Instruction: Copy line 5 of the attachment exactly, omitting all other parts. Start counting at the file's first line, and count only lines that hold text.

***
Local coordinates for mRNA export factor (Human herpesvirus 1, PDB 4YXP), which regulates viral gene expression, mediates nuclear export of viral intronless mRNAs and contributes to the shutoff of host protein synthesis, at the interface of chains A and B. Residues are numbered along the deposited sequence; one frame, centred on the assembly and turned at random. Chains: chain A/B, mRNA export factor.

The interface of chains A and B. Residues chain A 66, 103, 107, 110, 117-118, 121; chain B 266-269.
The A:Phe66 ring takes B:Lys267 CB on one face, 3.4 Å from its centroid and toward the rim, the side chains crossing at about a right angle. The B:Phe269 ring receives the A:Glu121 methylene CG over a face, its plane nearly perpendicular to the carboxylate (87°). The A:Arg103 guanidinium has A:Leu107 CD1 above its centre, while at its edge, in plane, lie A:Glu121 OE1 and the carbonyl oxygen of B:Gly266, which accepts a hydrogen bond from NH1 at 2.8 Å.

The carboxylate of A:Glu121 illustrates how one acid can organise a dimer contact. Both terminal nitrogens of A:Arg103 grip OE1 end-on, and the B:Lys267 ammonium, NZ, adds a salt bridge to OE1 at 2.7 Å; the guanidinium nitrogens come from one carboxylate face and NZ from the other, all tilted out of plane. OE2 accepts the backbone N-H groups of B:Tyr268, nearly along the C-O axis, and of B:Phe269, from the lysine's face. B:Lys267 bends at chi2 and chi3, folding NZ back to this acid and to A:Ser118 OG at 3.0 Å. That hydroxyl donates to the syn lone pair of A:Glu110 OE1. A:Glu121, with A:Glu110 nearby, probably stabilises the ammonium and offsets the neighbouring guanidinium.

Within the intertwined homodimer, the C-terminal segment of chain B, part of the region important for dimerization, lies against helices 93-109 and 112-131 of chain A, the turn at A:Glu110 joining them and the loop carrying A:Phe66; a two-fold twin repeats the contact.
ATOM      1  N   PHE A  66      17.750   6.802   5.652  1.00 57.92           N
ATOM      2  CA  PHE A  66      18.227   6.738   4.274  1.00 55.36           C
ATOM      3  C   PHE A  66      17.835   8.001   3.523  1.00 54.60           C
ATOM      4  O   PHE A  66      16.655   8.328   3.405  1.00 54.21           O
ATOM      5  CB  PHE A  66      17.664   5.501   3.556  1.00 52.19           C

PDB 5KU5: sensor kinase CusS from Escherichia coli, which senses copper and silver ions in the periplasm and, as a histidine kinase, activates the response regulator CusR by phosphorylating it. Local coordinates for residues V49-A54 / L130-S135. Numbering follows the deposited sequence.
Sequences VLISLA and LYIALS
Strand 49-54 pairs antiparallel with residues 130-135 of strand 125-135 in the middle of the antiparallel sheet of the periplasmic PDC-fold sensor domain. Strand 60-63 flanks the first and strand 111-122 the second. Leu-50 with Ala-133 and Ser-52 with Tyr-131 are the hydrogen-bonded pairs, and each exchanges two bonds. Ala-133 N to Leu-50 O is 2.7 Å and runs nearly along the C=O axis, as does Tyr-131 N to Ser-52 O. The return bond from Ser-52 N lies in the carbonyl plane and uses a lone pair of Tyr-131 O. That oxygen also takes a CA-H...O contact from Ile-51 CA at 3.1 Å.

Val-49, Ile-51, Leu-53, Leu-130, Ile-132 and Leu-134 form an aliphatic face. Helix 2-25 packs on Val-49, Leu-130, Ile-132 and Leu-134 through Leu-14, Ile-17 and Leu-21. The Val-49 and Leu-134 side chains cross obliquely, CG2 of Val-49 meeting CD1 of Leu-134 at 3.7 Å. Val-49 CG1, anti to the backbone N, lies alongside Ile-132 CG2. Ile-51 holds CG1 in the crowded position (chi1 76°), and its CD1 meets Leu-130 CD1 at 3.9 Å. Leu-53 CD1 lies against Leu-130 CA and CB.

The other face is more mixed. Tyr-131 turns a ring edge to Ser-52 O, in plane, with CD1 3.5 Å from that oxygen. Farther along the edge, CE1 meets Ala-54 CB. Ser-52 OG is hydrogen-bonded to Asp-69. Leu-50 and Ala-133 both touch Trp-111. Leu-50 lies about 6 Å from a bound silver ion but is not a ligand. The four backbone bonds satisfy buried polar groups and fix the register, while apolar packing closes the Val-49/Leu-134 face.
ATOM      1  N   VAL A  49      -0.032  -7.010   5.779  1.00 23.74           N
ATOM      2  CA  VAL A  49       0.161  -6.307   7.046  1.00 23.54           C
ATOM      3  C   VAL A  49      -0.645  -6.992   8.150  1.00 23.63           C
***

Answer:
Within the intertwined homodimer, the C-terminal segment of chain B, part of the region important for dimerization, lies against helices 93-109 and 112-131 of chain A, the turn at A:Glu110 joining them and the loop carrying A:Phe66; a two-fold twin repeats the contact.